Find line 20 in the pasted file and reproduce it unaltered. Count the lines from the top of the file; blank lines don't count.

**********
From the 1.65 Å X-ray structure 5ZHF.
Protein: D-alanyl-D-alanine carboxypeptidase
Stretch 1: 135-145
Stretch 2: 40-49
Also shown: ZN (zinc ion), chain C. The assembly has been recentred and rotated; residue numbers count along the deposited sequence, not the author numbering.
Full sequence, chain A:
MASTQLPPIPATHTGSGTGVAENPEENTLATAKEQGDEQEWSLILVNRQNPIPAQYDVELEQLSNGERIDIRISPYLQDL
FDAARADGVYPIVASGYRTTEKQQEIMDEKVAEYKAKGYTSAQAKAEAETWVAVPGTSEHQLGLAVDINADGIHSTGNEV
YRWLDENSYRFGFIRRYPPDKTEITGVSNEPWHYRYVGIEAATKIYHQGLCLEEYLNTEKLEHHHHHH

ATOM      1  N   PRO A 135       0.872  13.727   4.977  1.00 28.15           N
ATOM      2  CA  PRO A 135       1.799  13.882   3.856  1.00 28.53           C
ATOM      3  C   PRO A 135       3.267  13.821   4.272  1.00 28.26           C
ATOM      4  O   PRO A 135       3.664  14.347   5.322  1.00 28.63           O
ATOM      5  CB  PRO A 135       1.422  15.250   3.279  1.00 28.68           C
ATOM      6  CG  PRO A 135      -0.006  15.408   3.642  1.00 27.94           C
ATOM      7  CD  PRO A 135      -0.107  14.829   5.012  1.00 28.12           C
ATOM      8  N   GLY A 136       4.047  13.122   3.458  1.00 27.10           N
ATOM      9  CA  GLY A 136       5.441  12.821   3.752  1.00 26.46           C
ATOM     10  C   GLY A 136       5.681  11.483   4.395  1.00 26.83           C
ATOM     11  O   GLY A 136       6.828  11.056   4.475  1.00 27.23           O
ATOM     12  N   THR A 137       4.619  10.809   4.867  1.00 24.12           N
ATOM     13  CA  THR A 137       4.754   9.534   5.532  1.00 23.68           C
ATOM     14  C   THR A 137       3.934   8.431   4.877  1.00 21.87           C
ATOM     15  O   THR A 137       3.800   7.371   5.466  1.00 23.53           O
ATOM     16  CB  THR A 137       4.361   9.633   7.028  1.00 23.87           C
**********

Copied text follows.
ATOM     11  O   GLY A 136       6.828  11.056   4.475  1.00 27.23           O